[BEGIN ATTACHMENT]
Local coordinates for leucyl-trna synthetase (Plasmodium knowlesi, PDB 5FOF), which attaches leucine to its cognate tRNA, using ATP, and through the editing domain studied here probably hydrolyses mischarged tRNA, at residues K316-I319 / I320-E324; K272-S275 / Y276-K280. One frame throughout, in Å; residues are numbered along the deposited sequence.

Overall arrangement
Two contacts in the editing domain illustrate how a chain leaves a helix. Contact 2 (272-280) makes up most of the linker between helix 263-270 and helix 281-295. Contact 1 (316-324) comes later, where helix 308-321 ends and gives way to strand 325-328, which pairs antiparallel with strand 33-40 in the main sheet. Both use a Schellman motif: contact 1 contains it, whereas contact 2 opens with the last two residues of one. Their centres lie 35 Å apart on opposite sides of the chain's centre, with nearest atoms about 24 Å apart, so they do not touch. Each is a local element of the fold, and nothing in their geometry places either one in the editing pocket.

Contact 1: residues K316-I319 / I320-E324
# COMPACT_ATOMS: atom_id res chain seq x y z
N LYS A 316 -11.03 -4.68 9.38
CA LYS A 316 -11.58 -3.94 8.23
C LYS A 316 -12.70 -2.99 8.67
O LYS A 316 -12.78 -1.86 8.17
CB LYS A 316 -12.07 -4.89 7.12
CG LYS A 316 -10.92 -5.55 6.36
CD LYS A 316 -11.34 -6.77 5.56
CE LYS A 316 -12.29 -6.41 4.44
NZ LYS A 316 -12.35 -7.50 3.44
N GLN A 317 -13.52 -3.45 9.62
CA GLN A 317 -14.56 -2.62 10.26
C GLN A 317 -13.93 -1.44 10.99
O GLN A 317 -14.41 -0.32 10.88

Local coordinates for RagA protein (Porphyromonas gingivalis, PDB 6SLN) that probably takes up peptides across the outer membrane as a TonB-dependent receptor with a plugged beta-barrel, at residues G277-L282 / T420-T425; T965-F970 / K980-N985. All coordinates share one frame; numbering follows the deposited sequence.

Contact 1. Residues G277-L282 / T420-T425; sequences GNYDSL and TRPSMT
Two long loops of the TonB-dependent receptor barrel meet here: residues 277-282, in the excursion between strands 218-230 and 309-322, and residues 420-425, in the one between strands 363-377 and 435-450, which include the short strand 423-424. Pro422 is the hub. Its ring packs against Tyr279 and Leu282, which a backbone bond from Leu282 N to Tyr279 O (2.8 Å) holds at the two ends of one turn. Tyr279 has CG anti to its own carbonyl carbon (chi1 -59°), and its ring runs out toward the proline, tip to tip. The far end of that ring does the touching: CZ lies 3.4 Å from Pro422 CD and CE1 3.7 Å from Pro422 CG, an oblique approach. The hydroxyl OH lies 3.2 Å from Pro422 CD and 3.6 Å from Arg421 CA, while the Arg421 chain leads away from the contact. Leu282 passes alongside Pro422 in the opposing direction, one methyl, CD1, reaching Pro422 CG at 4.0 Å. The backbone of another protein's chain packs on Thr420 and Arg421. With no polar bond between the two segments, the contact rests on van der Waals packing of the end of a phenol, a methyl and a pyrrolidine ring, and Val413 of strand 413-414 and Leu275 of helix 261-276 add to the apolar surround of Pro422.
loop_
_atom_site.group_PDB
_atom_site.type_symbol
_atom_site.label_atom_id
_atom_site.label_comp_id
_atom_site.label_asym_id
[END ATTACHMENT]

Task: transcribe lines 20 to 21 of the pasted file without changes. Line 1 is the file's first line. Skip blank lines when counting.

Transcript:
Contact 1. Residues G277-L282 / T420-T425; sequences GNYDSL and TRPSMT
Two long loops of the TonB-dependent receptor barrel meet here: residues 277-282, in the excursion between strands 218-230 and 309-322, and residues 420-425, in the one between strands 363-377 and 435-450, which include the short strand 423-424. Pro422 is the hub. Its ring packs against Tyr279 and Leu282, which a backbone bond from Leu282 N to Tyr279 O (2.8 Å) holds at the two ends of one turn. Tyr279 has CG anti to its own carbonyl carbon (chi1 -59°), and its ring runs out toward the proline, tip to tip. The far end of that ring does the touching: CZ lies 3.4 Å from Pro422 CD and CE1 3.7 Å from Pro422 CG, an oblique approach. The hydroxyl OH lies 3.2 Å from Pro422 CD and 3.6 Å from Arg421 CA, while the Arg421 chain leads away from the contact. Leu282 passes alongside Pro422 in the opposing direction, one methyl, CD1, reaching Pro422 CG at 4.0 Å. The backbone of another protein's chain packs on Thr420 and Arg421. With no polar bond between the two segments, the contact rests on van der Waals packing of the end of a phenol, a methyl and a pyrrolidine ring, and Val413 of strand 413-414 and Leu275 of helix 261-276 add to the apolar surround of Pro422.